CAMEROTA: Well, he apologized because during the course of it, he said that the question was stupid, and it implied that I was stupid. And he immediately apologized. And I don’t actually need an apology. I think that we need to be able to ask the questions, even controversial questions, even questions that you might deem as stupid. Because then it allows for the conversation. And you have to be able to have the conversation.

CUOMO: A lot of Americans think Muslims are inherently violent.

CAMEROTA: I don’t know who that is.

CUOMO: They think it’s a faith that encourages jihad, which they take as war against other faiths, and they happen to be wrong.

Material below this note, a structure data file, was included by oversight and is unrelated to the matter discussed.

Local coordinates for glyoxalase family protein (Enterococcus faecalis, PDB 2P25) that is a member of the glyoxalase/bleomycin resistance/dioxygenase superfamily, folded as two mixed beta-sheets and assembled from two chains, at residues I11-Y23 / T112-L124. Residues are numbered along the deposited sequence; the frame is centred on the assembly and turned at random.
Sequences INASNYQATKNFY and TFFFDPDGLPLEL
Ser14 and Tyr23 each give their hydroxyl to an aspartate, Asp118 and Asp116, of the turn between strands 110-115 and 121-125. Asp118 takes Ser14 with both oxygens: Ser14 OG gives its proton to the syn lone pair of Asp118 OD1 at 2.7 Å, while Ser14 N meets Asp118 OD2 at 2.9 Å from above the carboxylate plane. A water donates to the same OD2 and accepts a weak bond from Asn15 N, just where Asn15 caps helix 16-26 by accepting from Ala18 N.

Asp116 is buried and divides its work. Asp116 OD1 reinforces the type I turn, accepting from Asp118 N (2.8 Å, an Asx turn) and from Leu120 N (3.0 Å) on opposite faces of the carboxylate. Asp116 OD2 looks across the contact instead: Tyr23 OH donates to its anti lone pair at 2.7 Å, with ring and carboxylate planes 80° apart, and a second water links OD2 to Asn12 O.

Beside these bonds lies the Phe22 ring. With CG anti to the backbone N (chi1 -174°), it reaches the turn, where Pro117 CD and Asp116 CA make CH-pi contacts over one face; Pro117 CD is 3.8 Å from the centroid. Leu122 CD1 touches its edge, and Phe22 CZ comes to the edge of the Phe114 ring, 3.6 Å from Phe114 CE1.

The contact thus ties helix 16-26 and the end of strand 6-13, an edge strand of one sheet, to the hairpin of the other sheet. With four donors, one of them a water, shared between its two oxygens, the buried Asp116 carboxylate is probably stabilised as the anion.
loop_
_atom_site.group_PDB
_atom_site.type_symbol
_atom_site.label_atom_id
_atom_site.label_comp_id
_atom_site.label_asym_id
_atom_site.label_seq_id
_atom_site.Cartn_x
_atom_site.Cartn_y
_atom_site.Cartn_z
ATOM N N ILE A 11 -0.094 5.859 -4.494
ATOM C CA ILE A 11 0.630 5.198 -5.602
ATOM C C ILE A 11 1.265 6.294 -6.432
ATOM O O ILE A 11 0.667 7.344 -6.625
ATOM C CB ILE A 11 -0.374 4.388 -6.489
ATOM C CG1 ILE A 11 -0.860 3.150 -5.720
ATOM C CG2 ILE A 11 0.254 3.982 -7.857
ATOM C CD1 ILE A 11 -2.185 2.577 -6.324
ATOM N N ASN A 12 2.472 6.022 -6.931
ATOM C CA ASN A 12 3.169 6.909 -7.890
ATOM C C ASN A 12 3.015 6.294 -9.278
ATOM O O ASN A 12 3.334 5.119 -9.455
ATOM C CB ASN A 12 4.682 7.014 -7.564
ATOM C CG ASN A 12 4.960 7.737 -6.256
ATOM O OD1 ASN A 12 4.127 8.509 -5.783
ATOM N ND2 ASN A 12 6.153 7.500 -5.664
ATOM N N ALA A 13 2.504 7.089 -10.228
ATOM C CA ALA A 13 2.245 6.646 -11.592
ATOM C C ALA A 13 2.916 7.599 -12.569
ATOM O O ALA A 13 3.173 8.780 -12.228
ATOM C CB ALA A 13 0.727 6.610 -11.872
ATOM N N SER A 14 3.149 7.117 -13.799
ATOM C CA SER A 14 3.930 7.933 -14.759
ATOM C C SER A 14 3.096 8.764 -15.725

CAMEROTA: But I also want to say that it was interesting that Reza used the example of Indonesia, where he was saying they have — they treat women, you know, fairly. Because it was just last weekend that one province in Indonesia, Ache (ph), allowed legally caning of homosexuals. So I don’t know that that’s the paragon of human rights.

LEMON: I think, listen, I think he realized the moment you call someone a name you lose the argument. And that’s why — that’s why he apologized.


CUOMO: His tone was very angry. So he wound up kind of demonstrating what people are fearful about when they think of the faith in the first place, which is the hostility of it.